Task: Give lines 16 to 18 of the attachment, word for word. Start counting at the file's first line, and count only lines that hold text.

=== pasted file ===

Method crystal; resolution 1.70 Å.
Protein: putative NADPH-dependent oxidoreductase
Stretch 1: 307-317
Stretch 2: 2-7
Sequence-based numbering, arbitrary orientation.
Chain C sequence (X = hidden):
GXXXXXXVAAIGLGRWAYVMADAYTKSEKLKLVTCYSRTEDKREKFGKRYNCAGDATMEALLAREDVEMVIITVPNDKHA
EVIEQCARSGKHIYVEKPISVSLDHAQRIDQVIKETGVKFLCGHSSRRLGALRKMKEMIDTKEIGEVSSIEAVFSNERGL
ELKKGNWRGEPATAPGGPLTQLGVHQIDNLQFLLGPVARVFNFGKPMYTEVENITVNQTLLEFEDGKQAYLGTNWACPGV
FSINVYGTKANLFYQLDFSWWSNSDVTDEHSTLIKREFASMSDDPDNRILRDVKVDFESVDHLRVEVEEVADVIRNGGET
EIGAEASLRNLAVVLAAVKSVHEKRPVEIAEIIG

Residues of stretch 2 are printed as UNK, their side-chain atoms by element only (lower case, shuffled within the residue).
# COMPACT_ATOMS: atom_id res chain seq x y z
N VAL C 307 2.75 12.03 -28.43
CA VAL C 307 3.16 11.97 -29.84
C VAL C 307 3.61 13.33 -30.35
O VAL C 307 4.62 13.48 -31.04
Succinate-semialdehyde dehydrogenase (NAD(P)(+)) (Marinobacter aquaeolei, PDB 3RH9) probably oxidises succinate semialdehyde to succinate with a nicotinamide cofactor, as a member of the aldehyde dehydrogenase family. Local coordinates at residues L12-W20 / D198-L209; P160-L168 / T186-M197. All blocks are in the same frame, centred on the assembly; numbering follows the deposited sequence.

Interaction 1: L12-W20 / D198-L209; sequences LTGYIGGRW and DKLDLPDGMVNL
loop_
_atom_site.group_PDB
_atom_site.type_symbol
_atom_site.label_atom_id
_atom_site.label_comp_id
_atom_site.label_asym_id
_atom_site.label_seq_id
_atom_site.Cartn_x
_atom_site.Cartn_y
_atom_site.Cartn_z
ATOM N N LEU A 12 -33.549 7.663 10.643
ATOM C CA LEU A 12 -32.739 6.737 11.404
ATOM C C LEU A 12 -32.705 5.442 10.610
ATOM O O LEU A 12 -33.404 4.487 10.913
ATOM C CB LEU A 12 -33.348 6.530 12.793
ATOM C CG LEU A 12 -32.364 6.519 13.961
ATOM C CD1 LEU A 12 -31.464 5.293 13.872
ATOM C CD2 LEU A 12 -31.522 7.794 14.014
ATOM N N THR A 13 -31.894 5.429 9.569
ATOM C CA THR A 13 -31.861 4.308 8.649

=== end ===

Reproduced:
C VAL C 307 3.61 13.33 -30.35
O VAL C 307 4.62 13.48 -31.04
Succinate-semialdehyde dehydrogenase (NAD(P)(+)) (Marinobacter aquaeolei, PDB 3RH9) probably oxidises succinate semialdehyde to succinate with a nicotinamide cofactor, as a member of the aldehyde dehydrogenase family. Local coordinates at residues L12-W20 / D198-L209; P160-L168 / T186-M197. All blocks are in the same frame, centred on the assembly; numbering follows the deposited sequence.